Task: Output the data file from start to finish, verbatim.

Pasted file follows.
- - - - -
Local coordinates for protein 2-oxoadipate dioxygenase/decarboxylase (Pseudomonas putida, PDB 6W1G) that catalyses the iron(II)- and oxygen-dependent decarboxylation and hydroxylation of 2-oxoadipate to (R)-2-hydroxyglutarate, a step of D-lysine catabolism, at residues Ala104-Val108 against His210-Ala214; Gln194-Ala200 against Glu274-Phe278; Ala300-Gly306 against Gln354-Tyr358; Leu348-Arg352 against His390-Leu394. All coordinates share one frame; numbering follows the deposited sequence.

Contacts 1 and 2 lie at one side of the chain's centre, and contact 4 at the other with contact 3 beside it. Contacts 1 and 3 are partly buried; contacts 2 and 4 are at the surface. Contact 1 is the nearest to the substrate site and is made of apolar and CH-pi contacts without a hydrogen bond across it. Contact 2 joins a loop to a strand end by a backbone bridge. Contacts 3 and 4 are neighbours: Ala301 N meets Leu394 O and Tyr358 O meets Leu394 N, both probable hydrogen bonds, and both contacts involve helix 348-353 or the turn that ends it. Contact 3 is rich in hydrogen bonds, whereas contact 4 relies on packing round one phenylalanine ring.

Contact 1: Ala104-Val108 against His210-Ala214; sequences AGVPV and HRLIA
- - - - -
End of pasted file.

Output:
Local coordinates for protein 2-oxoadipate dioxygenase/decarboxylase (Pseudomonas putida, PDB 6W1G) that catalyses the iron(II)- and oxygen-dependent decarboxylation and hydroxylation of 2-oxoadipate to (R)-2-hydroxyglutarate, a step of D-lysine catabolism, at residues Ala104-Val108 against His210-Ala214; Gln194-Ala200 against Glu274-Phe278; Ala300-Gly306 against Gln354-Tyr358; Leu348-Arg352 against His390-Leu394. All coordinates share one frame; numbering follows the deposited sequence.

Contacts 1 and 2 lie at one side of the chain's centre, and contact 4 at the other with contact 3 beside it. Contacts 1 and 3 are partly buried; contacts 2 and 4 are at the surface. Contact 1 is the nearest to the substrate site and is made of apolar and CH-pi contacts without a hydrogen bond across it. Contact 2 joins a loop to a strand end by a backbone bridge. Contacts 3 and 4 are neighbours: Ala301 N meets Leu394 O and Tyr358 O meets Leu394 N, both probable hydrogen bonds, and both contacts involve helix 348-353 or the turn that ends it. Contact 3 is rich in hydrogen bonds, whereas contact 4 relies on packing round one phenylalanine ring.

Contact 1: Ala104-Val108 against His210-Ala214; sequences AGVPV and HRLIA